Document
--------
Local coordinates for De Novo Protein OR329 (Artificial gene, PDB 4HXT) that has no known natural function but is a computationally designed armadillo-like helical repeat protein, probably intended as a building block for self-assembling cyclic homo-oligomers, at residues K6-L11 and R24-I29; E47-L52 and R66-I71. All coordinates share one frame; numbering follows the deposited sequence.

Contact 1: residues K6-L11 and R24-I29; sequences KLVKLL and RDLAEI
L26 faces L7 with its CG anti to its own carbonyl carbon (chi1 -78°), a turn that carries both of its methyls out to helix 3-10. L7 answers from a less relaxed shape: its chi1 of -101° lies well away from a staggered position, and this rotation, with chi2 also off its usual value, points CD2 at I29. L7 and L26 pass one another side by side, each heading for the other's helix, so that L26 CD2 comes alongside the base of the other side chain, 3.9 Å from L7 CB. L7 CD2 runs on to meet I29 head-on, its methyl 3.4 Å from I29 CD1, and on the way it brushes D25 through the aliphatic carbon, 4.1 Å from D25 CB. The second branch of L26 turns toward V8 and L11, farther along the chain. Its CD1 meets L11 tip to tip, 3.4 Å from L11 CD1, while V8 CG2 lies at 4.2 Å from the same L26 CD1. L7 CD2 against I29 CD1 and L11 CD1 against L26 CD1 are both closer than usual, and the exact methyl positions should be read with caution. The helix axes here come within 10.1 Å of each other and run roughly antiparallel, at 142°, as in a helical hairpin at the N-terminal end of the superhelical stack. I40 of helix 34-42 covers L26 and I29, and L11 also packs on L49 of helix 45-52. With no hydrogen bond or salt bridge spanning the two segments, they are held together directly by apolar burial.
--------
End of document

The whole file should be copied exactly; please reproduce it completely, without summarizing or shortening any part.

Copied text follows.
Local coordinates for De Novo Protein OR329 (Artificial gene, PDB 4HXT) that has no known natural function but is a computationally designed armadillo-like helical repeat protein, probably intended as a building block for self-assembling cyclic homo-oligomers, at residues K6-L11 and R24-I29; E47-L52 and R66-I71. All coordinates share one frame; numbering follows the deposited sequence.

Contact 1: residues K6-L11 and R24-I29; sequences KLVKLL and RDLAEI
L26 faces L7 with its CG anti to its own carbonyl carbon (chi1 -78°), a turn that carries both of its methyls out to helix 3-10. L7 answers from a less relaxed shape: its chi1 of -101° lies well away from a staggered position, and this rotation, with chi2 also off its usual value, points CD2 at I29. L7 and L26 pass one another side by side, each heading for the other's helix, so that L26 CD2 comes alongside the base of the other side chain, 3.9 Å from L7 CB. L7 CD2 runs on to meet I29 head-on, its methyl 3.4 Å from I29 CD1, and on the way it brushes D25 through the aliphatic carbon, 4.1 Å from D25 CB. The second branch of L26 turns toward V8 and L11, farther along the chain. Its CD1 meets L11 tip to tip, 3.4 Å from L11 CD1, while V8 CG2 lies at 4.2 Å from the same L26 CD1. L7 CD2 against I29 CD1 and L11 CD1 against L26 CD1 are both closer than usual, and the exact methyl positions should be read with caution. The helix axes here come within 10.1 Å of each other and run roughly antiparallel, at 142°, as in a helical hairpin at the N-terminal end of the superhelical stack. I40 of helix 34-42 covers L26 and I29, and L11 also packs on L49 of helix 45-52. With no hydrogen bond or salt bridge spanning the two segments, they are held together directly by apolar burial.